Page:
Larry Dahlke and I recorded this for The Missouri Review‘s Audio Contest. He plays the interviewer. I play actor Jack Renner, star of one of the worst movies of the 1960s, who tells the story of why a young, black actor couldn’t come to the premiere of a movie they’d done together. I think it turned out all right, so I thought I’d share. Enjoy
Tag: Jim Snowden
So we did this with Dismantle the Sun because it was my birthday. Now we’re doing it with Summer of Long Knives because…well…actually it’s part of a larger promotion by my publisher.
Anyway, you can get the book free on your kindle until November 14th. Or you could always buy the paperback from Amazon or your book dealer of choice (even if they don’t have it in stock, it’s easily orderable) if you prefer paper books and paying me. (I prefer paper books and paying me, just for the record.)
So the last review is in, this one coming from Musings of a Bookish Kitty:
Overall, I quite enjoyed Jim Snowden’s The Summer of Long Knives. There is nothing light about this mystery thriller. It is very dark, and well it should be given the time period and place in our history. I was swept up in Rolf’s life and investigation, anxious to see justice brought to the killer, while at the same time sad knowing the fate of the country, of the war to come and the many more injustices that would occur in the meantime.
This blog tour’s been a pleasure. These bloggers push and contrive to build an audience for new work. It’s a thankless job that seldom pays (a situation I’m in touch with). I salute them for their labor, even those who considered my book to be labor, and I hope to hear from them again the next time I have a book out.
For those coming to this whole blog tour for the first time, here’s the list of all the participants:
Monday, September 15th: Nightly Reading
Wednesday, September 17th: The Year in Books
Thursday, September 18th: Maurice on Books
Tuesday, September 23rd: Words by Webb
Thursday, September 25th: 5 Minutes for Books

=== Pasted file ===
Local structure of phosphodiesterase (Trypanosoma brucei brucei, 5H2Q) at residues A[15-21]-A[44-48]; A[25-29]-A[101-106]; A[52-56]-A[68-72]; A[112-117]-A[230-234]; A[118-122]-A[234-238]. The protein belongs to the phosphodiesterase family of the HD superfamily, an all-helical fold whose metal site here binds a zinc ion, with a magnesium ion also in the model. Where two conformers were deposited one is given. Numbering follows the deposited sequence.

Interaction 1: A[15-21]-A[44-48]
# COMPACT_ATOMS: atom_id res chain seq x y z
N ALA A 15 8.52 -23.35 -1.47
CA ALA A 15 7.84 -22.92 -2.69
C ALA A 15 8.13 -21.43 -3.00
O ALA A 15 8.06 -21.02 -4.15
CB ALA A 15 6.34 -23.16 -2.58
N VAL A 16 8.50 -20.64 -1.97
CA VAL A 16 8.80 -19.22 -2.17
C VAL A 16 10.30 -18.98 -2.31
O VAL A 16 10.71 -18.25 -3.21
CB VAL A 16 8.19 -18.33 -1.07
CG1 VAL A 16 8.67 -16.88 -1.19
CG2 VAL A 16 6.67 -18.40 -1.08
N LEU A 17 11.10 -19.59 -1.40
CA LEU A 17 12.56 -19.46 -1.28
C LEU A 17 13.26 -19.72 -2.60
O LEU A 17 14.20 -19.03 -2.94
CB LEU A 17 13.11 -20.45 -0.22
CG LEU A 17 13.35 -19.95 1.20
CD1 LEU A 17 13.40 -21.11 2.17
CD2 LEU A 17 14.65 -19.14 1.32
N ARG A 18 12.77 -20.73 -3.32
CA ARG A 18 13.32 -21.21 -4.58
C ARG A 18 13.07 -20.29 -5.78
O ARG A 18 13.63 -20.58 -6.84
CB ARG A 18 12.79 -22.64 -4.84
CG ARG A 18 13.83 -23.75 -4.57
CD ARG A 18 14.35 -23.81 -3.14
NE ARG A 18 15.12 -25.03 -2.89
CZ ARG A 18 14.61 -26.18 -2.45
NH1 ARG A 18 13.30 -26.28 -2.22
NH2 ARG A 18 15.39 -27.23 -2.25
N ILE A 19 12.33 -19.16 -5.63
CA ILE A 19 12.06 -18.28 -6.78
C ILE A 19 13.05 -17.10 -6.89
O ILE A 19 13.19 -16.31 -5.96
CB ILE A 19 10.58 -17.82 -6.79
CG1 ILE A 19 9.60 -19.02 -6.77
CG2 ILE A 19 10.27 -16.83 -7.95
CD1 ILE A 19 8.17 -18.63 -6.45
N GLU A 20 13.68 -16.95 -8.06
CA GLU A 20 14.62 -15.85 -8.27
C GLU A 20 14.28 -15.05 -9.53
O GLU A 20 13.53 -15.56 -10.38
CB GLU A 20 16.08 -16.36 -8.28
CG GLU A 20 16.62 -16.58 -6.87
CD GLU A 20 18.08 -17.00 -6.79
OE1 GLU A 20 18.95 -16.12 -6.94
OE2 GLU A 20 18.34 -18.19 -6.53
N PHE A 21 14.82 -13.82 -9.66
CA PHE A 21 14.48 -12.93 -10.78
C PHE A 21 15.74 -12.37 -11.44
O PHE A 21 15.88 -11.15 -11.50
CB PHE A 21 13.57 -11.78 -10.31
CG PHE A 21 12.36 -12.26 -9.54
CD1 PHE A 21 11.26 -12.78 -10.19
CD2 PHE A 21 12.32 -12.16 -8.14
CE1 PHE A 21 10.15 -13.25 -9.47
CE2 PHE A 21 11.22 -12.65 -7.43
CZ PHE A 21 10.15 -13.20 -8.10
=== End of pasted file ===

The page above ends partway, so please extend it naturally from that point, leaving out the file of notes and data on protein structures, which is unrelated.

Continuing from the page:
Friday, September 26th: Mystery Playground – Drinks with Reads guest post
Monday, September 29th: JulzReads
Wednesday, October 1st: Back Porchervations
Monday, October 6th: Diary of an Eccentric
Monday, October 6th: Sara’s Organized Chaos
Wednesday, October 8th: Books and Movies – spotlight/giveaway
Thursday, October 9th: Sarah’s Book Shelves
Monday, October 13th: No More Grumpy Bookseller
Thursday, October 16th: Svetlana’s Reads and Views
Monday, October 20th: Omnimystery News – author guest post
Wednesday, October 22nd: From the TBR Pile
Monday, November 3rd: Musings of a Bookish Kitty
Thanks, y’all. And good night, Mrs. Calabash, wherever you are.
Actually, the interview I did with Omnimysterynews is better than a conversation with me. I don’t digress as much.
You know, come to think of it, I was thinking about my penchant for digression the other day. I was on my way to the grocery store to buy a gallon of milk because we were low on it. It had been raining really hard, but I figured I could make it during a break in the downpour. This was important because I need to install the new windshield wipers I bought on sale at Costco, but the old ones are really stubborn and hard to remove, so I haven’t gotten around to finishing that job yet and I don’t want to face heavy rain with that still an issue. You know how it is. Anyway, I was driving up the 100th street, approaching the badly designed Bellevue Square parking garage–you never want to try to park there after Thanksgiving, let me tell you…
Sorry. Just read the interview.
My publisher, Booktrope, has put the ebook versions of Summer of Long Knives on sale this week for 99 cents. My reviewers have taken to calling me a “magician with words” lately, and this is a cheap and easy chance to find out why. Just follow the links below:
Don’t worry, Dismantle the Sun fans (all three of you). That book will be getting the same treatment soon.
I didn’t get into grad school in 2000 as I’d hoped. When I asked one of my former professors, who was on the admissions committee, why his program had rejected me, he said that while he lobbied for the me on the basis of the piece I sent, other members of the committee felt that my sample, though strong of voice, lacked dramatic incidents.* So for my 2001 application, I wrote “Units of Blood”, which speeds a bullet through a character’s brains out on the second page. Yeah, admissions committee, I thought, I gotcher drama right here.
One thick envelope later and the message was clear: people like my work better when I ruthlessly bump off my characters for their amusement. Live and learn.
Harlan Ellison fans will note that the format of “Units of Blood” is similar to that of his classic, “The Deathbird”. Thematically, the stories are quite different, as you’ll see; but sure, I’d long wanted to do an homage to Ellison, whose work taught me what was possible in fiction. In 2001, the time seemed ripe.
“Units of Blood” originally appeared in The Seattle Review (vol 25. no 2. 1993). I think they’d want that known.
*That story went on to be published in The King’s English in 2004. You can read it here.
That’s the subject of last night’s Twitter chat with JZ Bingham. If you’d like to join these Twitter chats live, keep your eyes open Tuesday evenings at 8pm Pacific time.